Dagobert Peche was born in Lungau, Austria in 1887. He wanted to be a painter, but his older brother Ernst claimed that role, so Dagobert went to Vienna in 1906 and trained as an architect at the Technische Hochschule. In 1911, at a banquet honoring Austrian architect Otto Wagner on his seventieth birthday, he met Josef Hoffmann. Peche did freelance textile design for the Wiener Werskätte from 1912 to 1915, when Hoffmann invited him to become a full member. In 1917, after a brief, unsuccessful stint in the army, Peche moved to Zürich to take charge of the new Wiener Werkstätte branch there.
Wiener Werkstätte shop, Zurich, 1917
Peche had gone to secondary school in Stüttgart where became interested in Baroque and Rococo design. He also greatly admired the work of Aubrey Beardsley and was passionate about ornamentation. To Peche’s credit, he incurred the wrath of Adolf Loos by gilding the apples on a tree with gold leaf—unable to see the beauty or humor, Loos fumed that Peche had destroyed a whole year’s crop. In his polemic, Ornament and Crime, written in 1908, Loos wrote that “ornamentation was a grotesque relic of humanity’s unwholesome past.”
Dagobert Peche, Box in the Shape of an Apple, c.1920
For the Wiener Werkstätte, Peche designed metalwork, ceramics, mirror frames, glass, textiles, wallpaper, furniture, books and jewelry.
Dagobert Peche, Boudoir Chair for an Elegant Lady, 1912
Dagobert Peche, Tea Caddy, 1916
In all these pieces there is a quality of lightness, and a painterly, romantic touch. He integrated ornamentation into his designs, and often camouflaged the object’s function. He was pushing the limits of the Wiener Werkstatte’s philosophy of utilitarian design, but he justified it this way:
It is simply the product of art imposed on craftsmanship. The art enlivens the elements and branches of the craft in which the object to be created requires a certain look. Essentially, all of these are art objects, simply not fine art, for they generally have a function as well.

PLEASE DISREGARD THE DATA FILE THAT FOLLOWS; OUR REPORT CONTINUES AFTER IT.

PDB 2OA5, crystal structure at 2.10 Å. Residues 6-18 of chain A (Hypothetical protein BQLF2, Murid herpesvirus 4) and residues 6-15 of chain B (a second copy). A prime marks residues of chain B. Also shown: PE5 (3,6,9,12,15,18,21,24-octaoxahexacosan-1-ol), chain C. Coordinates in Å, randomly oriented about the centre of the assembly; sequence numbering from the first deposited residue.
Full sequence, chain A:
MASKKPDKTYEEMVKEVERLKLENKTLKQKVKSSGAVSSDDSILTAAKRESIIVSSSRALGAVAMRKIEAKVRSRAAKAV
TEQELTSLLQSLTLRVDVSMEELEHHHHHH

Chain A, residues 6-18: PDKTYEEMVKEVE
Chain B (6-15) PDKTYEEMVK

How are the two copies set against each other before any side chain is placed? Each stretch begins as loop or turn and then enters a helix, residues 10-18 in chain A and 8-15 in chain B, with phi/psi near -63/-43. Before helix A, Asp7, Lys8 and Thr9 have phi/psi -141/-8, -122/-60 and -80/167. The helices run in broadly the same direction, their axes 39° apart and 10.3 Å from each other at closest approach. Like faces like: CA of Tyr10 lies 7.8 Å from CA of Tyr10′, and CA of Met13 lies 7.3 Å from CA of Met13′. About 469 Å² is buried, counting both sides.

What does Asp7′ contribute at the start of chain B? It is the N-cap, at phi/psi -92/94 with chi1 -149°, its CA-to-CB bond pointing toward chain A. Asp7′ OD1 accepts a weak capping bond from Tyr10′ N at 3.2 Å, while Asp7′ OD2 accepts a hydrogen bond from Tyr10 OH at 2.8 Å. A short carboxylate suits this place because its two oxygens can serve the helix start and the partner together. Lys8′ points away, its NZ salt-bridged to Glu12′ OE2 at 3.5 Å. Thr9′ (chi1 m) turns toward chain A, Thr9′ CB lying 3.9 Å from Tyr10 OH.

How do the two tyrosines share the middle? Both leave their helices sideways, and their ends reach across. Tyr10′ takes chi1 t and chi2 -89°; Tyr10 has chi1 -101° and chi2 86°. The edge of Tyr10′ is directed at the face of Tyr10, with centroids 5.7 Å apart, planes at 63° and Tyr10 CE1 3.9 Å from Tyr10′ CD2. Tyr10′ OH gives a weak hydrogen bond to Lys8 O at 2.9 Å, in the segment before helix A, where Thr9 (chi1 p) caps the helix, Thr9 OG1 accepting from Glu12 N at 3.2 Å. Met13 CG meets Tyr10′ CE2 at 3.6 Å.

Dagobert Peche, Bird-shaped Candy Box, 1920
Dagobert Peche, Vase, c.1912
Dagobert Peche, Brooch, Zurich, c.1917-19
Dagobert Peche, Diomedes, fabric design, 1919
Dagobert Peche, Wundervogel, wallpaper design, c.1914
Unlike the British Arts & Crafts movement which hoped to create a socialist state where excellent design and craftsmanship was universally available, improving the quality of life for all, the Wiener Werkstätte did not have such a clear agenda or widespread support. There was only a small segment of artistically engaged, wealthy Austrians who appreciated their efforts—among them the artist Gustav Klimt. His portrait below is of Eugenie Primavesi who, with her industrialist husband Otto, and cousin Robert, acquired a significant financial stake in the Wiener Werkstätte in 1914.
Gustav Klimt, Portrait of Eugenie Primavesi, c.1913-14
The Wiener Werkstätte closed in 1932. In future posts, Venetian Red will delve more deeply into the exquisite textiles produced by the Wiener Werkstätte and the interesting people, many of them women, who designed them. We can only imagine what amazing things Dagobert Peche would have designed if his life had not been cut short by a tumor misdiagnosed as TB. Toward the end of his life, Peche became nervous and solitary, and, frustrated with designing only for the wealthy, longed to create beautiful design that could be enjoyed by all.
To see many more examples of Peche’s designs and sketches, I highly recommend Dagobert Peche and the Wiener Werkstätte, Yale University Press, published with the Neue Galerie, New York.
Dagobert Peche, Poster for Wiener Werkstätte Fashions, c.1919